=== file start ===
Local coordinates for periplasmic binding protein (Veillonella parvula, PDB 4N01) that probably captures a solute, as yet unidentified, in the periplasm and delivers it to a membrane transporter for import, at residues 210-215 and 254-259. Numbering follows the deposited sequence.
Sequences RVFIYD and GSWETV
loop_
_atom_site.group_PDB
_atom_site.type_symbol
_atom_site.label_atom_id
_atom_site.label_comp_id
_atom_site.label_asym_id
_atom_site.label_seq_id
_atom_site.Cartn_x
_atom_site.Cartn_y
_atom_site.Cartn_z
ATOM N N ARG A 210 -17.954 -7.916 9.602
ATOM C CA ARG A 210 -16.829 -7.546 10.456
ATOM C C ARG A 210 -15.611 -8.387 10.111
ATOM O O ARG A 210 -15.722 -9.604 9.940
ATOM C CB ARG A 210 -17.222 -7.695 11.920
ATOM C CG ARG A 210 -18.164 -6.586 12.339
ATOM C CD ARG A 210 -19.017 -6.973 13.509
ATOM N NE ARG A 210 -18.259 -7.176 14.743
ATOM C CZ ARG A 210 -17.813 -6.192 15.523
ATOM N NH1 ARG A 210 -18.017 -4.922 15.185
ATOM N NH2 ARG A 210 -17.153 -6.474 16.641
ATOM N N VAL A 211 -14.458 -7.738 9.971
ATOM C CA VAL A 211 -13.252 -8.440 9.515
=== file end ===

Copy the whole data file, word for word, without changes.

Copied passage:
Local coordinates for periplasmic binding protein (Veillonella parvula, PDB 4N01) that probably captures a solute, as yet unidentified, in the periplasm and delivers it to a membrane transporter for import, at residues 210-215 and 254-259. Numbering follows the deposited sequence.
Sequences RVFIYD and GSWETV
loop_
_atom_site.group_PDB
_atom_site.type_symbol
_atom_site.label_atom_id
_atom_site.label_comp_id
_atom_site.label_asym_id
_atom_site.label_seq_id
_atom_site.Cartn_x
_atom_site.Cartn_y
_atom_site.Cartn_z
ATOM N N ARG A 210 -17.954 -7.916 9.602
ATOM C CA ARG A 210 -16.829 -7.546 10.456
ATOM C C ARG A 210 -15.611 -8.387 10.111
ATOM O O ARG A 210 -15.722 -9.604 9.940
ATOM C CB ARG A 210 -17.222 -7.695 11.920
ATOM C CG ARG A 210 -18.164 -6.586 12.339
ATOM C CD ARG A 210 -19.017 -6.973 13.509
ATOM N NE ARG A 210 -18.259 -7.176 14.743
ATOM C CZ ARG A 210 -17.813 -6.192 15.523
ATOM N NH1 ARG A 210 -18.017 -4.922 15.185
ATOM N NH2 ARG A 210 -17.153 -6.474 16.641
ATOM N N VAL A 211 -14.458 -7.738 9.971
ATOM C CA VAL A 211 -13.252 -8.440 9.515